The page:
February 19, 2018

San Mateo Volleyball Season Kicks Off -

Friday, February 16, 2018

The Van Jones Show:Jay-Z -

Friday, February 16, 2018

Chris Bosh Possible Comeback -

Friday, February 16, 2018

Chloe Kim: The 17 Year Old Phenomenon -

Friday, February 16, 2018

Shaun White Wins Gold at Pyeongchang -

Friday, February 16, 2018

The Biggest Problems with the NBA All-Star Games -

Friday, February 16, 2018

History of Super Bowl -

Friday, February 16, 2018

Where would you take your date out on Valentine’s Day? -

Wednesday, February 14, 2018

Jeff Sessions’ History with Race Follows Him -

Wednesday, February 14, 2018

Crazy Trades During The NBA Trade Deadline -

Wednesday, February 14, 2018

“Love, Simon” and representation on the Big Screen -

Wednesday, February 14, 2018

Contraceptive Coverage Rollback Endangers Women -

Wednesday, February 7, 2018

Rape Accusation Made Against Former “Voice” Star -

Wednesday, February 7, 2018

Should Confederate statues be taken down? -

Friday, February 2, 2018

John Aguilar: Ataque Rapido -

Wednesday, January 31, 2018

“The Mini Show” -

Wednesday, January 31, 2018

‘Coco’ captura corazones de todos -

Wednesday, January 31, 2018

College Visits -

Wednesday, January 31, 2018

Viaje a Teotihuacán -

Wednesday, January 31, 2018

R&B Comeback -

Wednesday, January 31, 2018

Jeff Sessions’ History with Race Follows Him

Jeff Sessions is well-known as the controversial Attorney General of the Trump Administration. Before being nominated for the role he serves currently, heading the Department of Justice of the United States, Mr. Sessions was a Senator representing Alabama. He was also the first Senator to support Donald Trump for President. But, to understand Jeff Sessions’ importance, we must look into his history with racial issues in this country.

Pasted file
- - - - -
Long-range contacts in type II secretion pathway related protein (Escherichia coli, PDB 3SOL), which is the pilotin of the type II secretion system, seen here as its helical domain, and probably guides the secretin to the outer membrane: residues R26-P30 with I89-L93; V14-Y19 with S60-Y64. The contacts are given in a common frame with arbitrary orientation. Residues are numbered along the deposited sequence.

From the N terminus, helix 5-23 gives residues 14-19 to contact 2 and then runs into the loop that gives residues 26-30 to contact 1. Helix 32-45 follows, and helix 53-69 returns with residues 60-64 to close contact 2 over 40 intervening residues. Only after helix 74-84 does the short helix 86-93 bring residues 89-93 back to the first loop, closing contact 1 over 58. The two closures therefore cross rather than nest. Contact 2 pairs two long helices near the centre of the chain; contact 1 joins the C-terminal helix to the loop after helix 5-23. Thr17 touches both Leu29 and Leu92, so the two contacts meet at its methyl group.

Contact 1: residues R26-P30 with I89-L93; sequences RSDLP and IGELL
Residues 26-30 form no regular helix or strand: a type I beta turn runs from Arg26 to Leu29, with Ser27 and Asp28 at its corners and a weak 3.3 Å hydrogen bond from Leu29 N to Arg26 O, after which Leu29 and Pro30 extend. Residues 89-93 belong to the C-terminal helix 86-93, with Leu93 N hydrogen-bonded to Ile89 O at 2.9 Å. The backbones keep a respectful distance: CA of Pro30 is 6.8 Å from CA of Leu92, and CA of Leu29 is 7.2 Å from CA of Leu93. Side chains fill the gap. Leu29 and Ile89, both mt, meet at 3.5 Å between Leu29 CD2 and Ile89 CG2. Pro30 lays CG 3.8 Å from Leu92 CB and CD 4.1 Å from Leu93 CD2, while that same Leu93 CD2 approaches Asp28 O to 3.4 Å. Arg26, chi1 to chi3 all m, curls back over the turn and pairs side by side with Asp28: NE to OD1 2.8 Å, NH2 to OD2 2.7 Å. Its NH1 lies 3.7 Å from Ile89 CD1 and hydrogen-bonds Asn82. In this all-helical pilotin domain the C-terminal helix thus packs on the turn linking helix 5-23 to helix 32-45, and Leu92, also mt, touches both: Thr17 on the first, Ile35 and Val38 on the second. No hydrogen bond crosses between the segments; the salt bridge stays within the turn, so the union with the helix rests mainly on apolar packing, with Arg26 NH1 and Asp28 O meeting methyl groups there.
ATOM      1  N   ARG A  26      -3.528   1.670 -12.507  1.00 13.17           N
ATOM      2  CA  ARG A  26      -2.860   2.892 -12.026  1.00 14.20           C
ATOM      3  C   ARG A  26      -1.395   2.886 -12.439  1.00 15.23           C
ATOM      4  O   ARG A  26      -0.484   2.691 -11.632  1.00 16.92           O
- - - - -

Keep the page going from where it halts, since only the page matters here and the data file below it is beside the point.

Mr. Sessions’ relations to racial issues entered the political debate far before President Trump did. In 1986, President Ronald Reagan nominated Jeff Sessions for the position of Federal Judge. To hold that position, you must be nominated by the President and confirmed by the Senate. Mr. Sessions was ultimately rejected for this role based on his racial comments.

Jeff Sessions testified twice in front of the Senate, according to NPR. The first set of hearings occured in March, and the second in April. Between these two times, his testimony changed greatly.

In March of 1986, Mr. Sessions testified that he knew that Jim Blackshear, a white civil rights attorney, was called a “disgrace to his race.” A lawyer who had worked with Sessions at the time claimed that Mr. Sessions had agreed with that characterization of Blackshear. During the testimony Mr. Sessions gave in April, he claimed that he had never acknowledged those comments.

In that earlier March hearing, he admitted that he once said that multiple institutions, including the National Association for the Advancement of Colored People (NAACP) and the American Civil Liberties Union (ACLU), were communist-inspired and “un-American.” At this same hearing, he also commented that this same statement was wrong. At the second hearing, he decided to ignore ever making such a comment, and stated his denial of his previous claims.

Likely the most famous quote from Jeff Sessions regarding race is: “I thought those members of the Ku Klux Klan were OK until I learned they smoked pot.” Mr. Sessions has admitted to making this statement, which shows support for the actions of the KKK, but only jokingly. In defense, he said that he made the statement only because the idea of him supporting the Klan was so ridiculous. Regardless, many people, including some Senators, still found it unacceptable.

Mr. Sessions has continually restated his support for civil rights in Alabama. He also points out that, as a prosecutor, he has gone after the Ku Klux Klan. However, certain comments, like the ones above and several others, can’t be simply ignored when looking at Jeff Sessions important as a whole. Being racist in the past is still racism, and it is still important.

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